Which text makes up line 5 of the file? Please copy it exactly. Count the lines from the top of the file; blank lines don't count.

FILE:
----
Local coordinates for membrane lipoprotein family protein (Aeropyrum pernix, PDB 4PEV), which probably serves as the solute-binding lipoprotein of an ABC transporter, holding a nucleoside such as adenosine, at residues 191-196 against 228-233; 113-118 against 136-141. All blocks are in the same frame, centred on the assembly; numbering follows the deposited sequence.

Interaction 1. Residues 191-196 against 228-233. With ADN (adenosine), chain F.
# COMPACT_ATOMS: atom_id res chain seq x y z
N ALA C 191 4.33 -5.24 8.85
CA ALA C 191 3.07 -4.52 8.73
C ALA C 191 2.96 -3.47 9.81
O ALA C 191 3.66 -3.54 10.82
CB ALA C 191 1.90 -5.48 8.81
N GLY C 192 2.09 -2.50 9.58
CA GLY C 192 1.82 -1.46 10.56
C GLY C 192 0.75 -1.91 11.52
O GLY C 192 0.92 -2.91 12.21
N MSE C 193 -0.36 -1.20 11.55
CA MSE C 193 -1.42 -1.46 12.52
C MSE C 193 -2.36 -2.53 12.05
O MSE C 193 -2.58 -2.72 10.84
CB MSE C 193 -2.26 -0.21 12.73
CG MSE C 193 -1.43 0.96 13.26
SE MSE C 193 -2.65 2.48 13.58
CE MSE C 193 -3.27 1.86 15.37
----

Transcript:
CA ALA C 191 3.07 -4.52 8.73